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Chapter 20

A Fast Ride

For once Mrs. Robin had reason to complain that her husband did not do his share of the work. Jolly Robin would spend most of his time at the further end of the orchard, talking with "that good-for-nothing Major Monkey," to use Mrs. Robin's own words.

Whenever she flew over to speak to her husband, the Major was most polite to her, never failing to take off his cap and ask after her health. But Mrs. Robin had little to say to him. She had, however, a great deal to say to Jolly Robin. But no matter how much she urged him to stop idling and come home and help her look after their big family, Jolly insisted that he and the Major "had business to attend to."

At last, when Mrs. Robin gave up in despair, Jolly began to feel somewhat uncomfortable. And he tried to get Major Monkey to go and ask old dog Spot to come to the orchard, instead of waiting there uncertainly for days and days.

But Major Monkey would not consent to such a move. He was quite firm.

"I don't want to ask old Spot to give me a ride," he explained.

"Then how do you ever expect to get one?" Jolly asked him anxiously.

"Oh, there's a way!" was the Major's mysterious reply. And that was all he would say.

The longer Jolly Robin waited to see the fun, the more excited he became, and the more Major Monkey seemed to enjoy himself.

"Old dog Spot ought to be here soon," the Major kept saying. "I can see him now. No! I'm mistaken."

Jolly Robin had so many disappointments that one morning when the Major cried out that at last old Spot was actually crawling through the fence, and would be in the orchard in about a minute and a half, Jolly couldn't believe him.

It was true, nevertheless. To Jolly's delight, old dog Spot came darting in and out among the apple trees, with his nose close to the ground. He was following a trail made by Tommy Fox, who had visited the henhouse the night before. And he was so intent on what he was doing that never once did he glance up into the apple trees, where Major Monkey and Jolly Robin were watching him.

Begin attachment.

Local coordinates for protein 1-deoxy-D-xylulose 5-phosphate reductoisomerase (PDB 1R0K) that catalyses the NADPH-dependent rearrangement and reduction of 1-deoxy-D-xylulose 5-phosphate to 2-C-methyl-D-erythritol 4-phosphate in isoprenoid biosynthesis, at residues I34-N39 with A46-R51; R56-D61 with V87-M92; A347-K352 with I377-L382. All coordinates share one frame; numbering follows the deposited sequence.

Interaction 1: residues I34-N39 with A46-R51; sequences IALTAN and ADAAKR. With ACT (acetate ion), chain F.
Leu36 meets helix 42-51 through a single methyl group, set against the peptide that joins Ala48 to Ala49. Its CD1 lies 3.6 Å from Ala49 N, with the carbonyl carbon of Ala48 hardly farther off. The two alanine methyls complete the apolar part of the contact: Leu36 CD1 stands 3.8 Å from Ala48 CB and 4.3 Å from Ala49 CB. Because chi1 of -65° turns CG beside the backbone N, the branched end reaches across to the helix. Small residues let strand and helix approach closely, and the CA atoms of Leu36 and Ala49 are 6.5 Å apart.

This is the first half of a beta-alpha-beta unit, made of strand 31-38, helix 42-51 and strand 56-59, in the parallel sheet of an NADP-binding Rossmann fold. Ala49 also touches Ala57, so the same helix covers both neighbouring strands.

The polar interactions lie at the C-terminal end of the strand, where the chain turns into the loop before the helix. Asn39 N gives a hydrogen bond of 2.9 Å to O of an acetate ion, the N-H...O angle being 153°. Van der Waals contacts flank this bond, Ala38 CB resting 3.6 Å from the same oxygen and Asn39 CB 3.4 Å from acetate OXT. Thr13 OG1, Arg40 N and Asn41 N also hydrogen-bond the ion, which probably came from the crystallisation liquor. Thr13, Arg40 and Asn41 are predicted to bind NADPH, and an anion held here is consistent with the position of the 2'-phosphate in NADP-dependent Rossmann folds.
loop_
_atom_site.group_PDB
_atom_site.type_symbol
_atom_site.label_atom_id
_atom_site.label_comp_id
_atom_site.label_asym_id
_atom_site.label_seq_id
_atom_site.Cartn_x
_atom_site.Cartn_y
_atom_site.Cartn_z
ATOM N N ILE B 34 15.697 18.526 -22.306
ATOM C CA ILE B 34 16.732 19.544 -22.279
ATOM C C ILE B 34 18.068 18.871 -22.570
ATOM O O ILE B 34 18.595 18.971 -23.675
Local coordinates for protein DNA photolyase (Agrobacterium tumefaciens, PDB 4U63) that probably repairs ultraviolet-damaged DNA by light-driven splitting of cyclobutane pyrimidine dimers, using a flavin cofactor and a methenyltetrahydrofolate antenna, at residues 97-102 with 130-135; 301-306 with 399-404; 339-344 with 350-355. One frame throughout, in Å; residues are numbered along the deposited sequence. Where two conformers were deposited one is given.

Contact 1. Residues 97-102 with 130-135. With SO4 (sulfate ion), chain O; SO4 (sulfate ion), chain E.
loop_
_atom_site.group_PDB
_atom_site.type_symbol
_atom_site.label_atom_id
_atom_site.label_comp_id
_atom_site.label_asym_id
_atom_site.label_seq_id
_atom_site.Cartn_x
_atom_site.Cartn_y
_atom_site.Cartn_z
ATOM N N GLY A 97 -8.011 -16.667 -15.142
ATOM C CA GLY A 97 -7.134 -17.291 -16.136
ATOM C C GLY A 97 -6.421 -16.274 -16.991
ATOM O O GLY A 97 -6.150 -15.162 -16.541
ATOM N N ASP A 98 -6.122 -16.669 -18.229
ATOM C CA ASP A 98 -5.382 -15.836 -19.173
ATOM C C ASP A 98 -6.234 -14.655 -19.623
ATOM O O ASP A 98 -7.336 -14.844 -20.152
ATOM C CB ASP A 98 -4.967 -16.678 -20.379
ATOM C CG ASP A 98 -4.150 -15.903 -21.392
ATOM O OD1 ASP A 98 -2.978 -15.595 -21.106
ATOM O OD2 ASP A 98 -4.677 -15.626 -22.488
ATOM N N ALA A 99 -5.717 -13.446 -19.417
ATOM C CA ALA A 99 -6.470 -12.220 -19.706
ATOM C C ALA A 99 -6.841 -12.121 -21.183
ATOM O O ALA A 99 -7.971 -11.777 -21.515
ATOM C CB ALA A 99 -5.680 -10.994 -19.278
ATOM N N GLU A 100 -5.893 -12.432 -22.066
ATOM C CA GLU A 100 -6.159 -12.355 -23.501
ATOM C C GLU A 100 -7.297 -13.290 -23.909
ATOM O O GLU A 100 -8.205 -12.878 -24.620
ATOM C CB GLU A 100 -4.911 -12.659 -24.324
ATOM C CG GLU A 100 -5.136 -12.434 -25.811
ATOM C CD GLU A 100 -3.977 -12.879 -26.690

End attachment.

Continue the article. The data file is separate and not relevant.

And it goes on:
Major Monkey dropped quickly down to a low-hanging limb. And as luck had it, Tommy Fox's trail led old dog Spot right under the tree where the Major waited, hanging gracefully by his tail and one hand.

As old Spot passed below him, Major Monkey loosened his hold on the limb and dropped squarely upon old Spot's back.

The moment he landed, the Major dug his fingers into Spot's long fur and hung on grimly. And at the same instant old dog Spot leaped high into the air and let out a frenzied yelp.

Jolly Robin was glad that his wife was not present, for he knew that the sight, and the sound too, could not have failed to terrify her.

Old Spot seemed almost out of his mind. For a few moments the poor fellow tore about the orchard in wide circles, hoping in vain that he might shake that strange load off his back.

But he soon saw that his rider clung to him like a burr. And wheeling suddenly, Spot shot like a streak out of the orchard and flew across the meadow.

Just before he disappeared behind a high knoll Major Monkey turned his face over his shoulder and looked behind. Then, holding on with one hand, with the either he waved his red cap at Jolly Robin.

The next moment Jolly saw the Major and his strange steed no more.

"They headed straight for the river!" Jolly exclaimed. And he felt so worried about his friend the Major that though he went home at once, his wife complained that his mind wasn't on his work and that he was more bother than help to her.

Some time later Major Monkey limped back to his home in the haystack, dripping wet. His fine coat was torn. And he had lost his red cap.

When Jolly Robin saw him he asked the Major if he had had a good ride.

"Well," said Major Monkey, "it was a good one; but it was too fast. If I started to travel south on old dog Spot's back I'd reach my journey's end before you had gone half way."

"Dear me!" said Jolly Robin. "Then we can't travel together after all."

Arthur Scott Bailey

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